To paraphrase Sheldon Cooper on the Big Bang Theory, “Oh Tizen, thou art a heartless bitch.” I say this because Samsung has been teasing us about their new operating system, Tizen, for close to two years – in May 2012, they announced that HTC would release a Tizen powered smartphone later that year…no device. Then there were stories that the first Tizen phone would launch in February 2013…no device. Early in 2013, Samsung claimed that Tizen devices would be launched during 2013…no device. Later in 2013, Samsung announced that a high-end Tizen model would be out by August or September…and still no device. So you will forgive us if we do not get too excited about the most recent claim in a Chinese paper, the Mainichi, that Tizen and its corresponding App Store, will be announced at the Mobile World Congress (MWC) 2014, in Barcelona, Spain, that Samsung will have a Tizen smartphone by early Spring and that Japan’s NTT Docomo will release their Tizen smartphone by the end of 2014.
Tizen is an open source operating system based on Linux, and will co-exist with Android, according to spokespersons. The Tizen Association consists of U.S. Intel, Japan’s Fujitsu and NTT Docomo, South Korean’s Samsung and LG, China’s Huawei, and European carriers, Vodafone and Orange – however, certainly Intel, Samsung, and NTT Docomo have spearheaded the project to add this third operating system.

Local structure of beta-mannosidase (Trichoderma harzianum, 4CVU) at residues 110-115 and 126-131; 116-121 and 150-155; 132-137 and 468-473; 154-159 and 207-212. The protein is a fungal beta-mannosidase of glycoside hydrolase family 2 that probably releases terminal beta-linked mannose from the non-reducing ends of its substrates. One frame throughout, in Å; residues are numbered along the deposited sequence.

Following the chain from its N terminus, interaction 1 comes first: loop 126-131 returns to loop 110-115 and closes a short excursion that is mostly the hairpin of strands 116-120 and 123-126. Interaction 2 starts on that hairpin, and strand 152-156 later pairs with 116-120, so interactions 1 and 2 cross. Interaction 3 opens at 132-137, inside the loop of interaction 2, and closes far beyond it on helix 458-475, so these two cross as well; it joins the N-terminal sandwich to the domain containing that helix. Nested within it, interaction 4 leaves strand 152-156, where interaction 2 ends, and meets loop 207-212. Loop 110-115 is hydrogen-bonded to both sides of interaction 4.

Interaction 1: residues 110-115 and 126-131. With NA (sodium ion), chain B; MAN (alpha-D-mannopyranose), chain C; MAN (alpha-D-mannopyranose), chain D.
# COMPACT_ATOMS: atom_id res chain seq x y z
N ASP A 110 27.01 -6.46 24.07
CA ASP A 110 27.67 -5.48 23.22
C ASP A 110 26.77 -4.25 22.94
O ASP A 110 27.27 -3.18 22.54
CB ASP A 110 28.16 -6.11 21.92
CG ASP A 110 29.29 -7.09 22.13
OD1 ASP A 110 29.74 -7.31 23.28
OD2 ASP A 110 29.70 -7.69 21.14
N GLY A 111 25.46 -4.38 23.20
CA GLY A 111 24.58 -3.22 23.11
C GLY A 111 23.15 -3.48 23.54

What it really comes down to is that the Asian companies, want to “build a better mousetrap,” that is open so that they do not have to rely on Google to improve Android. According to IDC research, Android has captured 81-percent share of the global smartphone market and Apple’s iOS follows with 12.9-percent, and with that much control, mobile manufacturers have no say in how to make improvements, but must rely on Google and Apple.
Tizen, they claim, has no such constraints, and OEMs and carriers can adjust the OS to suit their needs. Furthermore, they state that it is “easy” to make an app run on Tizen and that the participating companies share in the cost of Tizen’s development, allowing them to cut the costs/prices of their smartphones.
This all sounds like a bunch of double-talk to me and would create a great many fragmented Tizen operating systems – they want to break away from Android so they can “each” have more control over improvements and not have to wait for Google? It sounds like Samsung (the main player) wants to control both its hardware and software – sounds like a round, red, fruit that we all know. Whether Samsung’s intentions are honorable or not, Tizen sounds like it is here to stay and what impact the world’s largest Android smartphone manufacturer will have on Android is yet to be seen.
Please let us know on our Google+ Page what you think of this third mobile OS, Tizen – is it needed, should the mobile world welcome it with open arms, or should the Android world be terrified?